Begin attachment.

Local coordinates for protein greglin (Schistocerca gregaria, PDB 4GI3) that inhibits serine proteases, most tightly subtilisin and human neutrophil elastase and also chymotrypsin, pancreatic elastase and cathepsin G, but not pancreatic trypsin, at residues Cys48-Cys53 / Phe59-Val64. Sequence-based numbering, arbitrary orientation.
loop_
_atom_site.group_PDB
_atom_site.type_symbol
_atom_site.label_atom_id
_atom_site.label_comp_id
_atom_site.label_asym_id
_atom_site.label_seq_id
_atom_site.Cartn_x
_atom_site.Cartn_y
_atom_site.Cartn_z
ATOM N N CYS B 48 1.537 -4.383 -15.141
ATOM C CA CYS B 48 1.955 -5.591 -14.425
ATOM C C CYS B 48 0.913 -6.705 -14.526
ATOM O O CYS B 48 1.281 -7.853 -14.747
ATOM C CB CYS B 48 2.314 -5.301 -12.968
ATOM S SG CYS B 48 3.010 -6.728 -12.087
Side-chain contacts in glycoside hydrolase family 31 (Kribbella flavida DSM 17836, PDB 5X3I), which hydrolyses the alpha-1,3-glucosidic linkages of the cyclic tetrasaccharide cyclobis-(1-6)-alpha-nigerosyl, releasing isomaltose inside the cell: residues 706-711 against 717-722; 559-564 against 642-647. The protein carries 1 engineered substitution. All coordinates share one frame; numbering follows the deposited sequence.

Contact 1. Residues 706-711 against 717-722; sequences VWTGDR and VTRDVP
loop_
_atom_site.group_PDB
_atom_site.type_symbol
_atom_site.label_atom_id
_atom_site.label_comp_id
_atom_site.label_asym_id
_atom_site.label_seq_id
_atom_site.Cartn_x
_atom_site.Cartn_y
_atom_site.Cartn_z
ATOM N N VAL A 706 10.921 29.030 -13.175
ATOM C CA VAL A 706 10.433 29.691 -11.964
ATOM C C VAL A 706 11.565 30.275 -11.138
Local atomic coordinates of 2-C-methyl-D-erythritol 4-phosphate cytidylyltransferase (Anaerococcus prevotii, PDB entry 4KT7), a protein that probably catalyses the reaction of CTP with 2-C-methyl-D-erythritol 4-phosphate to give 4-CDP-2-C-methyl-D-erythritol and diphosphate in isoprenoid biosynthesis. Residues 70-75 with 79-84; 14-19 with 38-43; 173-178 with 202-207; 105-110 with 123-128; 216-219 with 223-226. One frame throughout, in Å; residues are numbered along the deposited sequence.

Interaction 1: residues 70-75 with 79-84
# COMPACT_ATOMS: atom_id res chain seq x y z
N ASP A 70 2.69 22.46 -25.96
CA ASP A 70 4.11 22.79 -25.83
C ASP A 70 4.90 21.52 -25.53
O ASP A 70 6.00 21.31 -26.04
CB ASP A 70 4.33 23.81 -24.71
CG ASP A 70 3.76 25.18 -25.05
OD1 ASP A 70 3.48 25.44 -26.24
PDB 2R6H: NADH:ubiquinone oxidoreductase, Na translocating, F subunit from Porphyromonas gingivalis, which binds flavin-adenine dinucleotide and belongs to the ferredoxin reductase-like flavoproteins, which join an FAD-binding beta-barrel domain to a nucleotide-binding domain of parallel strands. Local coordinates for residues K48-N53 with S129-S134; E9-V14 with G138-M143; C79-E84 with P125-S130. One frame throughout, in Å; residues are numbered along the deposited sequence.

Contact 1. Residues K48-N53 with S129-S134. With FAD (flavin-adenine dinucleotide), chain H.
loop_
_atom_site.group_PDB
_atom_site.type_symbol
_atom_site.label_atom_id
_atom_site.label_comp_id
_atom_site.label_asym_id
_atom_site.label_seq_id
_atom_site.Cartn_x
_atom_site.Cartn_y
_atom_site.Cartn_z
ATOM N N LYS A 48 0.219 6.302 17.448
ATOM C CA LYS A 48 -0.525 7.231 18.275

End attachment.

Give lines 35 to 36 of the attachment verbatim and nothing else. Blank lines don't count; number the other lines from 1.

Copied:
# COMPACT_ATOMS: atom_id res chain seq x y z
N ASP A 70 2.69 22.46 -25.96